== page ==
SEATTLE -- Longtime MLB player and former Mariners broadcaster Ron Fairly has died. He was 81.
“Ron was a key voice in our history,” said Mariners President & CEO Kevin Mather. “He joined our team at the start of an important era of Seattle baseball, beginning the same year as Lou Piniella and bringing over a decade of exciting baseball to our fans on TV and radio. Our thoughts are with his three sons: Mike, Steve and Patrick; and his grandchildren.”
Fairly had a nearly 50-year MLB career as a player and broadcaster, including spending 14 seasons as a color commentator and occasional play-by-play voice on Mariners games on TV and radio.
Fairly joined the Seattle broadcast team in 1993 and remained a full-time member for 14 seasons, retiring from his full-time broadcasting duties following the 2006 season. He worked a Mariners series on TV in 2007, and on radio in 2010, prior to assisting as one of a group of rotating announcers in the Mariners radio booth in 2011 following the passing of Dave Niehaus.
“Ron was not only a great broadcaster, he was a great friend,” said Mariners broadcaster Rick Rizzs. “He loved the game of baseball and everyone in it, and it showed. He was one of the best storytellers I’ve ever been around."
Fairly was born in Macon, Georgia, but was raised in Southern California, graduating from Jordan High School in Long Beach, where he played basketball and baseball. He attended the University of Southern California as a finance major (forgoing a basketball scholarship offer from UCLA’s John Wooden). Fairly was an All-American baseball player at USC, a member of the 1958 National Title team there and was inducted into the USC Hall of Fame in 1997. He was signed by the Los Angeles Dodgers in 1958 following the College World Series, and made his MLB debut that same season.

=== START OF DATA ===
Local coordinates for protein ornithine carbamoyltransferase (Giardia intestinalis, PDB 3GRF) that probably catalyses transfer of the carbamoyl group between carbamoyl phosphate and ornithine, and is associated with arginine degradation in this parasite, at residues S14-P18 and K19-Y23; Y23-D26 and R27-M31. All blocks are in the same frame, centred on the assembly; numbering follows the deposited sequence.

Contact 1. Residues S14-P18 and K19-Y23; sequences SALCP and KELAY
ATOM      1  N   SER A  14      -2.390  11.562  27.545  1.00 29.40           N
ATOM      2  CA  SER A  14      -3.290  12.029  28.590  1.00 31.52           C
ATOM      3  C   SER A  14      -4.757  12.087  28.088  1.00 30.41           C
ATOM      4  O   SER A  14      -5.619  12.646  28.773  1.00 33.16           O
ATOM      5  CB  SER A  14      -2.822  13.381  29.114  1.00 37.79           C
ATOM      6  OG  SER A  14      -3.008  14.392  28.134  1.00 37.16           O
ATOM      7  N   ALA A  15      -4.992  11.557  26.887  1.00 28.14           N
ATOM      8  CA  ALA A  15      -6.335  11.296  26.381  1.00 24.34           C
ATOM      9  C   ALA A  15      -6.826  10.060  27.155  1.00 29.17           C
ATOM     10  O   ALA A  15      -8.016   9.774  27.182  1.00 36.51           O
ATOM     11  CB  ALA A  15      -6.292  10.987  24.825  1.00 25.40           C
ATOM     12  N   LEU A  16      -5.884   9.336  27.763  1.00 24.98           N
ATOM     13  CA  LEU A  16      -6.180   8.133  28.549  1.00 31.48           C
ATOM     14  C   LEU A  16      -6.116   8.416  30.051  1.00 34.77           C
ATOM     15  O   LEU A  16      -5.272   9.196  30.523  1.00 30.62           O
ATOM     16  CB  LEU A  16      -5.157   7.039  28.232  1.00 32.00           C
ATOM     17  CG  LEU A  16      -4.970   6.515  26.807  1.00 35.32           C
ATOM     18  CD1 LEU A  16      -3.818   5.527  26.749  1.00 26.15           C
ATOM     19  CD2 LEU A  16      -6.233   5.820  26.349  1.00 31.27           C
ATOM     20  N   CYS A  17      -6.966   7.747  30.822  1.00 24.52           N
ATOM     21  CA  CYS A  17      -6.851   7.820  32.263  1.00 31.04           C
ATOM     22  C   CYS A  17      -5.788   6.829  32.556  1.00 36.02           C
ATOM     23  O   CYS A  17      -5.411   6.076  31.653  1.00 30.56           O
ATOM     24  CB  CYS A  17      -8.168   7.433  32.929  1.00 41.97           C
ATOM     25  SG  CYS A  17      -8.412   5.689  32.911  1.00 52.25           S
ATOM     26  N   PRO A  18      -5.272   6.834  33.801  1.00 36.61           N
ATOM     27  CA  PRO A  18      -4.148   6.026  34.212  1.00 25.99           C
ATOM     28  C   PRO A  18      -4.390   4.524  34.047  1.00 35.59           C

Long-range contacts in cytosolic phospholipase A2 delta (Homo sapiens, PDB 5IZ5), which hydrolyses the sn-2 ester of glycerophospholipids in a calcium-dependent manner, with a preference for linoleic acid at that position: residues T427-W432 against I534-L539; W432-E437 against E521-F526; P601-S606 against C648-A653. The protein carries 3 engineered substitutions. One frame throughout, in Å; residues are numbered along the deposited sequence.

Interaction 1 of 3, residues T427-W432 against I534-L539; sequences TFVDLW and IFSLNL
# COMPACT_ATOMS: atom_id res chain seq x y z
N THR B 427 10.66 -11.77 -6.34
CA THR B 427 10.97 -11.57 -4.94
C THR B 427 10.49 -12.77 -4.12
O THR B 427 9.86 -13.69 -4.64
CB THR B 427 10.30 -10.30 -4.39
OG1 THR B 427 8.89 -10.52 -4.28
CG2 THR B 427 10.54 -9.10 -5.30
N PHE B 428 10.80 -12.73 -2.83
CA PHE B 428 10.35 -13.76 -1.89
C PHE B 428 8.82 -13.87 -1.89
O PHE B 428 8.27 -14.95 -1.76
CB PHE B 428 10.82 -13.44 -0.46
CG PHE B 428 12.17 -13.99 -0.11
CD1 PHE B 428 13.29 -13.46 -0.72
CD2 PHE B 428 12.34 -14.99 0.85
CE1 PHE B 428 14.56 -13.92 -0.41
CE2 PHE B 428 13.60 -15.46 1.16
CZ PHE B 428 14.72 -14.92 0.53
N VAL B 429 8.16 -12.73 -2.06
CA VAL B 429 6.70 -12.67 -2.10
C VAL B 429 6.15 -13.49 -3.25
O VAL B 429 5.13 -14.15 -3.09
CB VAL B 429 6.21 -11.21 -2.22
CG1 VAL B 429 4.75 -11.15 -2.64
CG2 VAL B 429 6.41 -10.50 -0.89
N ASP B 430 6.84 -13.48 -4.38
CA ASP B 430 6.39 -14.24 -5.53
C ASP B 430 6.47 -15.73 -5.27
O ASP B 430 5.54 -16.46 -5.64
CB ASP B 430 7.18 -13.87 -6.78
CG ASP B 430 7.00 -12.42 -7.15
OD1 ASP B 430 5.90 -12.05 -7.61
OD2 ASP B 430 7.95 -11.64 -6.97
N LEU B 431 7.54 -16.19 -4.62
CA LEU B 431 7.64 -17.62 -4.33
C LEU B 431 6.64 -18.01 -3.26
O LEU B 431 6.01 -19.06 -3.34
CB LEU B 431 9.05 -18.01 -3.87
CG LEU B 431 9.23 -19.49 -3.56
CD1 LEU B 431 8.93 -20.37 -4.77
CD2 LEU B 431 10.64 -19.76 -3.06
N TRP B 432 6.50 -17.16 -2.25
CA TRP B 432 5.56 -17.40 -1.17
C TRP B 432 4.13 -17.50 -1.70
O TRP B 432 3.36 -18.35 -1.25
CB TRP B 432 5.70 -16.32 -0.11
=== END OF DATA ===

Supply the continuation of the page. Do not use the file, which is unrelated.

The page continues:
In all, Fairly played 21 seasons in the Majors with the Dodgers (1958-69), Montreal Expos (1969-74), St. Louis Cardinals (1975-76), Oakland Athletics (1976), Toronto Blue Jays (1977) and Los Angeles Angels (1978). In 2,442 games, he compiled a lifetime average of .266 with 215 home runs and 1,044 RBI. He was a two-time All-Star (1973 and 1977) and played in four World Series (1959, 1963, 1965 and 1966) winning three championships (1959, 1963 and 1965). His 215 home runs are the most in MLB history by a player without a single 20-homer season, and he is one of less than a dozen players to appear in over 1,000 games in the infield and in over 1,000 games in the outfield.
Ron began his broadcasting career on KTLA in 1979, and was part of the Angels radio/TV team until 1986. Beginning in 1987 he broadcast for the San Francisco Giants, where he remained until joining Seattle in 1993.